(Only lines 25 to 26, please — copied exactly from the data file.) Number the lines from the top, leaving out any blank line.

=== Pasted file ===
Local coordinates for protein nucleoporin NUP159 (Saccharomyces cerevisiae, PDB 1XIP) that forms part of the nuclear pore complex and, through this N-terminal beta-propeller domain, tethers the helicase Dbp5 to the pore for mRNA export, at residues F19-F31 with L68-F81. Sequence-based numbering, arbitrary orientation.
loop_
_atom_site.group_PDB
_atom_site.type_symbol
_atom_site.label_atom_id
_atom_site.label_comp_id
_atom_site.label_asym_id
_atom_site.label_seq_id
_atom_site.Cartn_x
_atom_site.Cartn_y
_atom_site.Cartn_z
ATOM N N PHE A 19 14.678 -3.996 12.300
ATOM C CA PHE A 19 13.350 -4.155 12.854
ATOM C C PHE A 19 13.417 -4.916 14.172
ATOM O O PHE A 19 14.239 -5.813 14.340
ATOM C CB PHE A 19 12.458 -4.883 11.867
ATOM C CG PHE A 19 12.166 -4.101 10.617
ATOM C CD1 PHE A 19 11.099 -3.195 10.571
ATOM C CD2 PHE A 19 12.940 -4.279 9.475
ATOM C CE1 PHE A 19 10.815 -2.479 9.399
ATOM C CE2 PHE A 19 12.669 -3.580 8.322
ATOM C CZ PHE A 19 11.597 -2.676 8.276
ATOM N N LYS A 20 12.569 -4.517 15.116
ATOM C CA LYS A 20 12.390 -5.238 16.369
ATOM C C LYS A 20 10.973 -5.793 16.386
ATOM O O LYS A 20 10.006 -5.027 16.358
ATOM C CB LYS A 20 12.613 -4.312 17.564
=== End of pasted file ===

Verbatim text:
ATOM C C LYS A 20 10.973 -5.793 16.386
ATOM O O LYS A 20 10.006 -5.027 16.358